BERLIN (AP) — It's Plan B in the fight against climate change: cooling the planet by sucking heat-trapping CO2 from the air or reflecting sunlight back into space.
Called geoengineering, it's considered mad science by opponents. Supporters say it would be foolish to ignore it, since plan A — slashing carbon emissions from fossil fuels — is moving so slowly.
The U.N.'s expert panel on climate change is under pressure from both sides this week as it considers whether geoengineering should be part of the tool-kit that governments use to keep global warming in check.
Russia, in particular, has been pushing the panel to place more emphasis on such techniques in a key document for policymakers being finalized in Berlin this week.
Greenhouse gas emissions from transportation will see the biggest increases in the coming decades, according to the third part of the study from the U.N.'s Intergovernmental Panel on Climate Change, which is due to be released April 13, Bloomberg reports.
BERLIN (AP) — The head of the United Nations scientific panel on climate change has urged governments to "exercise a high level of enlightenment" in order to bridge their differences over how to stave off the worst global warming scenarios.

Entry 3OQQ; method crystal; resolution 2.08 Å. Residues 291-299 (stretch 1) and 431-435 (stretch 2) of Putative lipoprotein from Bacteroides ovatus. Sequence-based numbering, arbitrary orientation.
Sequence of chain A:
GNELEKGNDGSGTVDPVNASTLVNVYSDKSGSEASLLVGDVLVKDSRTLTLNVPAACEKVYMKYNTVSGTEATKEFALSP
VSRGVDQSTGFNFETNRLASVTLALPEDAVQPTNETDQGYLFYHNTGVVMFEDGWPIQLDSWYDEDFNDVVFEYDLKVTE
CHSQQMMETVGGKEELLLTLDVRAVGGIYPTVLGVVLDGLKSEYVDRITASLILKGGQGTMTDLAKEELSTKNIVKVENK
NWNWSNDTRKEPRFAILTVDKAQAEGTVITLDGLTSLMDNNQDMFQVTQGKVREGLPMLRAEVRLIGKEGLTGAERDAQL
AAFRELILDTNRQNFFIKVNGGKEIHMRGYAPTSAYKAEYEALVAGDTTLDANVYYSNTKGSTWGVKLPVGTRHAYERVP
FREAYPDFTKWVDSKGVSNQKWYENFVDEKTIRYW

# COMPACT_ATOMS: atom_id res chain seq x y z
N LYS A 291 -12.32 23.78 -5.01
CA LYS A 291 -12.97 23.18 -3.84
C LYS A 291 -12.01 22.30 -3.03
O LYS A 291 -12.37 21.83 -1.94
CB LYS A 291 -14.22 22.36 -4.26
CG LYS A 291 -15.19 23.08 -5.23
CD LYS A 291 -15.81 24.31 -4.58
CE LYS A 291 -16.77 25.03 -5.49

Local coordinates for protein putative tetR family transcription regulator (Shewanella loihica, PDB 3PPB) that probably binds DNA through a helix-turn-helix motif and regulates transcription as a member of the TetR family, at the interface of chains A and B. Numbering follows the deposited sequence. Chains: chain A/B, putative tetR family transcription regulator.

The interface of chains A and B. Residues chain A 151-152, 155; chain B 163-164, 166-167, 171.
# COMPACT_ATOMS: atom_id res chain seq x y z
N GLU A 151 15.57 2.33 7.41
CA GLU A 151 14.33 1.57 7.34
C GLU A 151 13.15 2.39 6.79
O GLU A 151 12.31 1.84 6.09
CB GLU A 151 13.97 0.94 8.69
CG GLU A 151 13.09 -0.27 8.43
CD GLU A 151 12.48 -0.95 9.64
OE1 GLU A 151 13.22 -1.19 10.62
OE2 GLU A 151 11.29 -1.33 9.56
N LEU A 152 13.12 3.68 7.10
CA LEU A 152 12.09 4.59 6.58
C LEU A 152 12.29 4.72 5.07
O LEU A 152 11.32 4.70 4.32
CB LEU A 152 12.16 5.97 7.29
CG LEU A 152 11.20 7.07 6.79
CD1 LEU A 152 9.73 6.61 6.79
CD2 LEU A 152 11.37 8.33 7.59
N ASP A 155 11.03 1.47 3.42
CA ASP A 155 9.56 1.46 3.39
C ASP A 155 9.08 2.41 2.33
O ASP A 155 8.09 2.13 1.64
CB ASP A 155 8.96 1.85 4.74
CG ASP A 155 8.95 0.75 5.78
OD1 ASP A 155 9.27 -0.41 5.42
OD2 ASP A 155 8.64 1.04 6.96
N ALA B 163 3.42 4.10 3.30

Intergovernmental Panel on Climate Change chairman Rajendra Pachauri told governments and scientists on Monday that their task at the week-long meeting in Berlin is to agree on a "robust, policy-relevant and informative document" in order to keep global temperature increases below 2 degrees Celsius (3.6 F) by the end of the century.
The recent report from the U.N.'s Intergovernmental Panel on Climate Change suggests using BECCS -- bioenergy with carbon capture and sequestration -- to deal with excess greenhouse gases, although it acknowledges the technology hasn't been commercially tested, E&E reports.
Interior Secretary Sally Jewell assured Rep. John Fleming, R-La., at a House hearing on Thursday that she has no requirement that department employees agree with her view that climate change is taking place, National Journal reports.
U.N. climate chief Christiana Figueres was telling oil and gas industry figures at a London conference that they should leave most of their fossil fuel reserves alone and instead accelerate moves to clean energy, Bloomberg reports.